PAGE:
4. Provide training employees need: By providing comprehensive training and coaching, enablement can position reps to better support the change vision. More specifically, practitioners will help reps accept and succeed with the changes. Providing the resources and infrastructure for sellers to adopt new skills will allow them to do well in their jobs, and give them a stake in the development and management of change.

“Enablement can help by creating support materials and delivering guidance and training throughout,” said Helen Cummins, sales enablement leader. “Your audience needs to be including both leaders and individuals affected by the changes. Efforts could include webinars that [enablement] puts on, guides and presentations, [and] helping to modify the business processes.”

Generate Short-Term Wins

Celebrating success is extremely valuable for the long-term change marathon. Reliable practitioners will need to maintain the change effort by creating short-term goals for reps to meet and celebrate, in order to ensure the transformation keeps its momentum over time.

When it becomes clear to people that major change will take time, urgency and enthusiasm naturally tend to decline. Most reps will not go on the long march unless they see compelling evidence that the change is producing positive, expected results within 12 to 24 months.

Kotter describes the following as characteristics of good short-term wins:

  • Visible and tangible to a large number of people
  • Unambiguous; there is little argument over the results
  • Clearly related to the change effort

If people argue over the outcome or struggle to clearly see its impact, it’s not a win that can boost the credibility of the renewal process.

In successful change initiatives, sales enablement actively looks for ways to obtain clear performance improvements, plan for short-term goals, help reps achieve the objectives, and reward reps involved with recognition and promotions. According to Kotter, there are six ways short-term wins work in relation to the change:

  • Fine-tune vision and strategy: Short-term wins help change leaders regularly check-in and engage in detailed analytical thinking. Such feedback about the clarity and viability of their vision allows practitioners to test and revise strategies early on.
  • Evidence that sacrifices are worth it: Wins can help justify any short-term costs that may be involved and create the credibility needed to change any existing systems, structures, or policies that run counter to the long-term vision.
  • Reward change agents: Positive feedback can build morale and motivation.

“You want to raise visibility of short-term wins,” said Cummins. “I have found it really important to publicly recognize and reward people who are moving things in the right direction. It really sets the right tone.”

  • Undermine cynics: Obvious wins and improvements in performance can help better manage resistance, as reps can see the value of change in achieving higher performance.
  • Keep leaders on board: Short-term wins can provide evidence to managers that the change effort is on track and has measurable value, enticing them to see the effort through.
  • Build momentum: Visible wins can convert neutral employees into supporters and passive supporters into active champions.

“When [reps] start implementing that change, we celebrate their success,” said Aaron Evans, director of sales enablement at GlobalData PLC. “Then they become a totem for the organization of, ‘if you make these changes, you will succeed, you will do well.’”

Leverage Progress to Produce More Change

In a long transformation effort, reps and leaders may be tempted to declare victory with the first clear performance improvement. Often, it’s a combination of change initiators and change resistors who declare the war won: enthusiastic initiators go overboard in celebrating a clear sign of progress, while resistors declare victory to quickly stop additional changes from occurring. While celebrating a battle won is fine, a premature victory celebration can be catastrophic.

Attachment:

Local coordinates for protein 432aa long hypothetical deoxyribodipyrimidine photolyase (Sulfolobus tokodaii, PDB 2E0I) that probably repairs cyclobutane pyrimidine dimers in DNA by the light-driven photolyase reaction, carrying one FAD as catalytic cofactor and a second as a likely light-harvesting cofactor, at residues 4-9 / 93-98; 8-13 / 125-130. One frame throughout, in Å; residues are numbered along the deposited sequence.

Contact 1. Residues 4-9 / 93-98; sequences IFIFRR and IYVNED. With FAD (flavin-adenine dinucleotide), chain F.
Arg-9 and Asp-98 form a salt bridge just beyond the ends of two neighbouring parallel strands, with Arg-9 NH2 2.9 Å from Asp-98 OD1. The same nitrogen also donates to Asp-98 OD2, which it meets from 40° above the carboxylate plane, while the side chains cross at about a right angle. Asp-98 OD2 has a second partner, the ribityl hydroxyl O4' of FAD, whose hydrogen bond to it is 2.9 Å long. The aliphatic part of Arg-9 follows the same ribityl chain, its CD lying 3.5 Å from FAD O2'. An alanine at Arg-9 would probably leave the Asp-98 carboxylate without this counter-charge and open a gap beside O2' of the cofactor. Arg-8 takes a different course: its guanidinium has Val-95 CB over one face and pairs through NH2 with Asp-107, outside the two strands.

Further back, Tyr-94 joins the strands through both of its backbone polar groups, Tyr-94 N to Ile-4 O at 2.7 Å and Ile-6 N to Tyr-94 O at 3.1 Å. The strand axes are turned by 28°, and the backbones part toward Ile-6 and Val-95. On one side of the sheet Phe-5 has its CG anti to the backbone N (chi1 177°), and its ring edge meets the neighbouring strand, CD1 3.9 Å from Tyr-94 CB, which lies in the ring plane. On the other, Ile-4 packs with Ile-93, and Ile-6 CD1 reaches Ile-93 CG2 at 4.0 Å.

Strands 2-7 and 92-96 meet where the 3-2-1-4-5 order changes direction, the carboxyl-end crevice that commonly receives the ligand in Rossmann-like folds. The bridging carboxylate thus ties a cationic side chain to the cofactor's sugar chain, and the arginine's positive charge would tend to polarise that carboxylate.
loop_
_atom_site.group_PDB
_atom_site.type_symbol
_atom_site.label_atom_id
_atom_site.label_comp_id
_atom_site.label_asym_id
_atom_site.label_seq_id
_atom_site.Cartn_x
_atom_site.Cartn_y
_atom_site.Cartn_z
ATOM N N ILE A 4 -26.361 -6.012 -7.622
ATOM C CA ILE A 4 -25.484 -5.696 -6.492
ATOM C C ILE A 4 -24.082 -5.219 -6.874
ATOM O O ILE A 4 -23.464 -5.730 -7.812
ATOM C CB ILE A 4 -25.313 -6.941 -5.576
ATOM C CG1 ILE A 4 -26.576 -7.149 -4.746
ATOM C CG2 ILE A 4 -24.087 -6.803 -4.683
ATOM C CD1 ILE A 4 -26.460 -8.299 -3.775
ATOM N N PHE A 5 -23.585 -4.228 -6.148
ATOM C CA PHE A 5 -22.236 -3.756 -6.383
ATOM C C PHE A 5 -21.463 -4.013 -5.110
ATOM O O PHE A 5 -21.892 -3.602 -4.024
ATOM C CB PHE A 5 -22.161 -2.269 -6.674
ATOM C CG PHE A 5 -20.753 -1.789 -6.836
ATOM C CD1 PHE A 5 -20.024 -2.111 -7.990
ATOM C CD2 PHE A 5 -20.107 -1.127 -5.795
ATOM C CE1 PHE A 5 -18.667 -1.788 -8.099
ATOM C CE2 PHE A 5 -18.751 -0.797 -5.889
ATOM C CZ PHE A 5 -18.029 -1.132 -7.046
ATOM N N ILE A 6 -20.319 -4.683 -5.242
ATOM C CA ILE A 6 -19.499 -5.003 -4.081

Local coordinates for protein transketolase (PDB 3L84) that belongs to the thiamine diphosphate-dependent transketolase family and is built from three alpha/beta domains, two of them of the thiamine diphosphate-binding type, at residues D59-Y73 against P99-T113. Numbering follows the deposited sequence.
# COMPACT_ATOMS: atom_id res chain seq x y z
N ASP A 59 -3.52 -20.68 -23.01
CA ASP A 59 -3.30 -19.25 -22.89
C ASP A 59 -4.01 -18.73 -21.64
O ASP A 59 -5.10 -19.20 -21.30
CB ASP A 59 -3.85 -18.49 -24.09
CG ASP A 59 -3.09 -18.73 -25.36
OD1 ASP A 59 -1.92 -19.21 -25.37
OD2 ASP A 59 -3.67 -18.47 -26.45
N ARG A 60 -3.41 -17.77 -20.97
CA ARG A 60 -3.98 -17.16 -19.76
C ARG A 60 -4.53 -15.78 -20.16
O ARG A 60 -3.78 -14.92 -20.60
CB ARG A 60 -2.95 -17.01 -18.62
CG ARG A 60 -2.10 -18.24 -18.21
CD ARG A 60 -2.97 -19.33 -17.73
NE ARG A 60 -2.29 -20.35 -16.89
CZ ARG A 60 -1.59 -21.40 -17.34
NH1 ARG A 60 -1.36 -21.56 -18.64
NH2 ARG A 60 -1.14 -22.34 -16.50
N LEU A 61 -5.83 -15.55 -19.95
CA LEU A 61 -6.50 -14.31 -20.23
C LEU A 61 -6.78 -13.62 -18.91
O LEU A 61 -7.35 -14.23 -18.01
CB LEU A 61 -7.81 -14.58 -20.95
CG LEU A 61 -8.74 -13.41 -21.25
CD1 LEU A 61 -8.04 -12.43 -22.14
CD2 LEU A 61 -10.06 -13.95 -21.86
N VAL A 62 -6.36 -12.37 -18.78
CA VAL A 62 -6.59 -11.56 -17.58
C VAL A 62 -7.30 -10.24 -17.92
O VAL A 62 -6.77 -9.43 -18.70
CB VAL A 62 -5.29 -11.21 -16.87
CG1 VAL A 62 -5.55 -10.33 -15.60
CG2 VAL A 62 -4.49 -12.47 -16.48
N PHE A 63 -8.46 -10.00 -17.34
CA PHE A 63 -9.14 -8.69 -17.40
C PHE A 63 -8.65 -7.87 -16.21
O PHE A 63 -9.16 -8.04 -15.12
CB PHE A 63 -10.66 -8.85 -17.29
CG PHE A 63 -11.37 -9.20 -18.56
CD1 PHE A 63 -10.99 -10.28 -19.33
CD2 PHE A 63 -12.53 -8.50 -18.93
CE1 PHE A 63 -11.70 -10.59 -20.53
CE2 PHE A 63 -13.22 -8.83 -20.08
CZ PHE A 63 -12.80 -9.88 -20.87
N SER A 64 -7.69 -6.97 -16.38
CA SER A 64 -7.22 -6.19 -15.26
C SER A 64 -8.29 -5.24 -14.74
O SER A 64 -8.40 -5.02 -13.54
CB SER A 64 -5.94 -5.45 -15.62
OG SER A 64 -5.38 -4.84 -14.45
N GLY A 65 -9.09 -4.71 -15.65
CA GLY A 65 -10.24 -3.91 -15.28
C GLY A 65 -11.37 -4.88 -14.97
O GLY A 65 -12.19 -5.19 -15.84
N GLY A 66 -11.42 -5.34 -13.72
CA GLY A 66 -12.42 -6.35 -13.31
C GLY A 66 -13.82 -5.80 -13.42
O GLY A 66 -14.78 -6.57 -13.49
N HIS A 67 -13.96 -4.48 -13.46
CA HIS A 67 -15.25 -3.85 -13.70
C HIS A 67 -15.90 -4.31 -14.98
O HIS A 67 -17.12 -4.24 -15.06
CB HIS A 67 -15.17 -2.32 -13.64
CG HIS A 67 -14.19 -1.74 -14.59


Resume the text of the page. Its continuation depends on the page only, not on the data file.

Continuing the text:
Until useful changes have become embedded deep in a company’s culture, new approaches are fragile and vulnerable to regression. If renewal efforts come to a halt, change will slowly disappear over time. To ensure that tradition does not creep back in and that new behaviors remain, Kotter describes the following strategies for enablement to leverage the progress of transformation efforts:

  • More change, not less: Practitioners can use credibility from short-term wins to tackle more, and bigger, change initiatives, broaden the scope of new reengineering projects, or examine systems and structures that are inconsistent with the transformation vision and have not been confronted before.
  • More help: With greater credibility and evidence of the value of the early changes, practitioners have more capital and momentum for bringing in more stakeholders or promoting change leaders to tackle the next level of challenges.
  • Leadership from senior management: Practitioners can help senior leaders continue clarifying the shared purpose and urgency behind the new approaches, behaviors, and attitudes.
  • Project management and leadership from below: Enablement can use change success to task reps with leading and managing specific projects, resulting in stronger change operations and meaningful growth opportunities.
  • Reduction of unnecessary interdependencies: To make change easier in both the short and long-term, enablement can leverage a win to identify and eliminate unnecessary interdependencies that support the status quo.

Generating momentum for change is about raising sights beyond the strategic choices and daily initiatives to reform how the sales organization works. For reps, successful change efforts can produce growth in knowledge and skills, constant innovation, frequent recognition, and small, attainable incentives for participation.

“The biggest change is to get people’s mindsets around supporting the vision and implementing the changes and then sticking to the new way of doing things,” said Cummins.

The key to sustaining a transformation is to embed a high sense of urgency, empower broad action, create short-term wins, and leverage progress to drive continuous innovation.